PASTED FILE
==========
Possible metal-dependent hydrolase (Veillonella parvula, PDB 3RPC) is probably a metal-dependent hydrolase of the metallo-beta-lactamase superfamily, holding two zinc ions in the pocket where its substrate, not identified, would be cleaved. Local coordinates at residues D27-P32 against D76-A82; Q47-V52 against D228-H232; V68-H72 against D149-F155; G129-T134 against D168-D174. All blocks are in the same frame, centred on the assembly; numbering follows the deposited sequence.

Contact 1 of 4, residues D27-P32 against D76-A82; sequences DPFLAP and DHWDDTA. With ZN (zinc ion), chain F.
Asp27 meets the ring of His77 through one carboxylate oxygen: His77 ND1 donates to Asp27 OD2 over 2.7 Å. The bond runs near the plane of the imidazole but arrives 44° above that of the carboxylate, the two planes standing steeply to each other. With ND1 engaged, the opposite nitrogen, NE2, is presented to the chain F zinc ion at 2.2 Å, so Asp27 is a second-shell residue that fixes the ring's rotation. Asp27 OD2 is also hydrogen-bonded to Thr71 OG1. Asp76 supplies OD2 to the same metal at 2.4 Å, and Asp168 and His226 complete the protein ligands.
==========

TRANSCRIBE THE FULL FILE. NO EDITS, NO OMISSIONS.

Possible metal-dependent hydrolase (Veillonella parvula, PDB 3RPC) is probably a metal-dependent hydrolase of the metallo-beta-lactamase superfamily, holding two zinc ions in the pocket where its substrate, not identified, would be cleaved. Local coordinates at residues D27-P32 against D76-A82; Q47-V52 against D228-H232; V68-H72 against D149-F155; G129-T134 against D168-D174. All blocks are in the same frame, centred on the assembly; numbering follows the deposited sequence.

Contact 1 of 4, residues D27-P32 against D76-A82; sequences DPFLAP and DHWDDTA. With ZN (zinc ion), chain F.
Asp27 meets the ring of His77 through one carboxylate oxygen: His77 ND1 donates to Asp27 OD2 over 2.7 Å. The bond runs near the plane of the imidazole but arrives 44° above that of the carboxylate, the two planes standing steeply to each other. With ND1 engaged, the opposite nitrogen, NE2, is presented to the chain F zinc ion at 2.2 Å, so Asp27 is a second-shell residue that fixes the ring's rotation. Asp27 OD2 is also hydrogen-bonded to Thr71 OG1. Asp76 supplies OD2 to the same metal at 2.4 Å, and Asp168 and His226 complete the protein ligands.